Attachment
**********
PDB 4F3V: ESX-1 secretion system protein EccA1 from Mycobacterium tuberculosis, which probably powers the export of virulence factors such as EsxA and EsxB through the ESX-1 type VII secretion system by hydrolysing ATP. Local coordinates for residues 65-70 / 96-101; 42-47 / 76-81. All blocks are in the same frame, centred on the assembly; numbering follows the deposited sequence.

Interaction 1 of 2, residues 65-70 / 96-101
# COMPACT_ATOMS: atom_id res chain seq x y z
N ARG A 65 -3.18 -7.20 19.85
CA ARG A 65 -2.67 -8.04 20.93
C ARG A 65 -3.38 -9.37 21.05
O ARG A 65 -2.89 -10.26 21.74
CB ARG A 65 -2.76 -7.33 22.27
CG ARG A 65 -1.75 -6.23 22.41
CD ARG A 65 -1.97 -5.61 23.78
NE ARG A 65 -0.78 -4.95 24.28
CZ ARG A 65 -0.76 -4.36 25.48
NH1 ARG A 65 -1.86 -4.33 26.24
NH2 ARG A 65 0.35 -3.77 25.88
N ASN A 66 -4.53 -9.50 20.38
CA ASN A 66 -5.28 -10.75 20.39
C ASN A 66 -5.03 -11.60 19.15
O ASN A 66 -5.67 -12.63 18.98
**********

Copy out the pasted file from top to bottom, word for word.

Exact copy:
PDB 4F3V: ESX-1 secretion system protein EccA1 from Mycobacterium tuberculosis, which probably powers the export of virulence factors such as EsxA and EsxB through the ESX-1 type VII secretion system by hydrolysing ATP. Local coordinates for residues 65-70 / 96-101; 42-47 / 76-81. All blocks are in the same frame, centred on the assembly; numbering follows the deposited sequence.

Interaction 1 of 2, residues 65-70 / 96-101
# COMPACT_ATOMS: atom_id res chain seq x y z
N ARG A 65 -3.18 -7.20 19.85
CA ARG A 65 -2.67 -8.04 20.93
C ARG A 65 -3.38 -9.37 21.05
O ARG A 65 -2.89 -10.26 21.74
CB ARG A 65 -2.76 -7.33 22.27
CG ARG A 65 -1.75 -6.23 22.41
CD ARG A 65 -1.97 -5.61 23.78
NE ARG A 65 -0.78 -4.95 24.28
CZ ARG A 65 -0.76 -4.36 25.48
NH1 ARG A 65 -1.86 -4.33 26.24
NH2 ARG A 65 0.35 -3.77 25.88
N ASN A 66 -4.53 -9.50 20.38
CA ASN A 66 -5.28 -10.75 20.39
C ASN A 66 -5.03 -11.60 19.15
O ASN A 66 -5.67 -12.63 18.98